You don’t make eye contact on the Tube. It’s one of the rules. But 10 years ago today, the morning after the 7/7 bombings that killed 52 Londoners, when the Tube re-opened and everyone was doing their best to get back to normal, we all looked each other in the eye. Out of nervous solidarity, perhaps a little out of fear. The important thing was that we were all there.
The trains weren’t packed but they were busy. And over the following fortnight, they slowly filled up again towards that unpleasant, cramped, face-in-another-person’s-armpit glory they had always been. The second bombing attempt on 21 July – a weak copycat that failed when none of the four bombs managed to explode – made us all nervous once more, but the following day, again, we all got back on the Tube.
Getting back to normal, not “letting the terrorists win”, this is what we’re supposed to do. And yet, it’s rare that a political leader follows that advice in the aftermath of a terrorist attack. “The rules of the game have changed,” proclaimed Tony Blair, a few weeks 7/7, before listing off 10 laws that needed to be introduced or dramatically altered. His response was similar to George W Bush’s following September 11, and it’s been repeated since by François Hollande after Charlie Hebdo and most recently by David Cameron after Tunisia. Cameron echoed that line again yesterday, reminding us that “the threat continues to be as real as it is deadly”.
Over the last decade the majority of Londoners have proved themselves to be far calmer and less fearful than the majority of politicians. We don’t tend to panic when we see an unattended suitcase on a train platform, nor – on the whole – do we eye our fellow passengers with suspicion if their skin is a different colour.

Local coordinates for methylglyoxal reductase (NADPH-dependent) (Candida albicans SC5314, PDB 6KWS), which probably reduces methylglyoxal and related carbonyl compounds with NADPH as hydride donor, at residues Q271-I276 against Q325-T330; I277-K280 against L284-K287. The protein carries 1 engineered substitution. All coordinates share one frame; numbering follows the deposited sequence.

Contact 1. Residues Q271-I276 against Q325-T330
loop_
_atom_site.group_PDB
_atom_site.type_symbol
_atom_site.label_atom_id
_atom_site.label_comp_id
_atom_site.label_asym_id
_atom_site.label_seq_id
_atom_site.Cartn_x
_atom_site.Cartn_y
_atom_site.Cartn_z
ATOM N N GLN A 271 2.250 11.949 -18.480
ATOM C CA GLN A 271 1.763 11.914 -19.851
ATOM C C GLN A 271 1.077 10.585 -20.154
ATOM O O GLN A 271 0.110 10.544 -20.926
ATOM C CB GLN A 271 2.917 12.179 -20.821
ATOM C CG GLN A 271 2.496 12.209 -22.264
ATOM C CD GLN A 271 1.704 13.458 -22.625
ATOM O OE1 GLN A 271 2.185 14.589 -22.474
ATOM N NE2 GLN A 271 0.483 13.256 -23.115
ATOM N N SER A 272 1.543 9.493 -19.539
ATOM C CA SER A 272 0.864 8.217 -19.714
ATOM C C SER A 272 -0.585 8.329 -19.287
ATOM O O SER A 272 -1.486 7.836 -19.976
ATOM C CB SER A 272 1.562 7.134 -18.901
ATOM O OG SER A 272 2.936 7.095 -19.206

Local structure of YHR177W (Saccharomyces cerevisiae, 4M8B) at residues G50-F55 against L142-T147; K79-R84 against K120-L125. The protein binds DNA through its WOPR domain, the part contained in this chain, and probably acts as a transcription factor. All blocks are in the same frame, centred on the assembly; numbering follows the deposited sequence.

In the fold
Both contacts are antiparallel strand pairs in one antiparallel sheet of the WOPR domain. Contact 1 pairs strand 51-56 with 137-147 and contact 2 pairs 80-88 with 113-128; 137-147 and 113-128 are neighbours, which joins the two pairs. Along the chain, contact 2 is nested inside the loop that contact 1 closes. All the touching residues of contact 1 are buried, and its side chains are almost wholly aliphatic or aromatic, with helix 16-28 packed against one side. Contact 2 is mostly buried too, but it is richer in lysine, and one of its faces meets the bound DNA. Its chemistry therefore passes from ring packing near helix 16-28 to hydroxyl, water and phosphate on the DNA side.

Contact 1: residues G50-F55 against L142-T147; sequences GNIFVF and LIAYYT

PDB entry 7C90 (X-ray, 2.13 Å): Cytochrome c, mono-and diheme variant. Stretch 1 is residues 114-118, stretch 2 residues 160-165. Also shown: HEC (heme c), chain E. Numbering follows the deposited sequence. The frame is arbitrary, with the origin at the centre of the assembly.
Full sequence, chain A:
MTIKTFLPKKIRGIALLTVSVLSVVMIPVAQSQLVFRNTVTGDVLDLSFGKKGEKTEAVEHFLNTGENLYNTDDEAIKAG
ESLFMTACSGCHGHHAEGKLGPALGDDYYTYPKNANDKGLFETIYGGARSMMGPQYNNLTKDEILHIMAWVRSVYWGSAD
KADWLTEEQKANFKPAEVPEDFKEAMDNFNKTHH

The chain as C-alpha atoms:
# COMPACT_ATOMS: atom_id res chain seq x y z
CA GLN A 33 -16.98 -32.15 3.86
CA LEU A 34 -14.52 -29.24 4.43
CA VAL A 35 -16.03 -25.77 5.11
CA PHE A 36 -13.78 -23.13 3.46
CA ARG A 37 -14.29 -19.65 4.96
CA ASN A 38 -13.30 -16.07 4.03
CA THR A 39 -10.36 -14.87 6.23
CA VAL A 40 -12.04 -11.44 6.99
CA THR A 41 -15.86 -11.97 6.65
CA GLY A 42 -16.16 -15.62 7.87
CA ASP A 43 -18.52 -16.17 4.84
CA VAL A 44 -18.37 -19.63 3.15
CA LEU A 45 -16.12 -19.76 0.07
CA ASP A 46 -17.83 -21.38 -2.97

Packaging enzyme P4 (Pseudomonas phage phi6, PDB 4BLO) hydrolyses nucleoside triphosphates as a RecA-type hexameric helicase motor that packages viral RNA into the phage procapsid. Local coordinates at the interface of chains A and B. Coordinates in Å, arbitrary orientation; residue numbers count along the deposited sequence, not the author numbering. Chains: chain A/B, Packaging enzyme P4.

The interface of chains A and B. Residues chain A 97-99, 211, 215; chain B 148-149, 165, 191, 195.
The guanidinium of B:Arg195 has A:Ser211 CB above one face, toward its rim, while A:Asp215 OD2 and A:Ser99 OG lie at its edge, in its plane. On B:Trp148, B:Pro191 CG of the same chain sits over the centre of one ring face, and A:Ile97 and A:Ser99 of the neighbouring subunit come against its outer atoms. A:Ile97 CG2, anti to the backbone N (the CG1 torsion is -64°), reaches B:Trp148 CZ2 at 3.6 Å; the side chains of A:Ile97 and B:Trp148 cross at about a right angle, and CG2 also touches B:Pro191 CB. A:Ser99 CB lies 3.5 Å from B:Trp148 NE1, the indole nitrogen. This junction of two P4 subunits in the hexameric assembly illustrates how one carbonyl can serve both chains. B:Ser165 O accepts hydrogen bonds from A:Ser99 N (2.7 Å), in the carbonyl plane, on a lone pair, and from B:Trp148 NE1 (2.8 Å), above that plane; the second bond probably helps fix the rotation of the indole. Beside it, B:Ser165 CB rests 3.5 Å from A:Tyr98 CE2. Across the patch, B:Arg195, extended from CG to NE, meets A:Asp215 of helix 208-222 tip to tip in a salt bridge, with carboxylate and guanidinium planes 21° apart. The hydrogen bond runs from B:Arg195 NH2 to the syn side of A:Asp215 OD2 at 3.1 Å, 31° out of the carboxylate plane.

And our attitude has been vindicated. Over the past 10 years there has been just one successful terrorist attack against London, the killing of Lee Rigby, a fusilier murdered by two men in Woolwich in 2013. The unspoken truth about terrorism on British shores, despite the often-heated rhetoric from political leaders, is that it’s exceedingly rare.
There was one politician who understood the need for London to return to normality as quickly as possible: the mayor at the time of the attack, Ken Livingstone. His initial speech, made without notes, with tears in his eyes, was shared widely again yesterday. It captured that sense of solidarity that so many Londoners felt and it ended with a promise that London would continue to be a city that people from all over the world would want to come to. Livingstone also had one decision to take: whether or not to re-open the Tube. It was a simple decision, he recalled, years later. We had to carry on.
Steve Bloomfield is Monocle’s Executive Editor.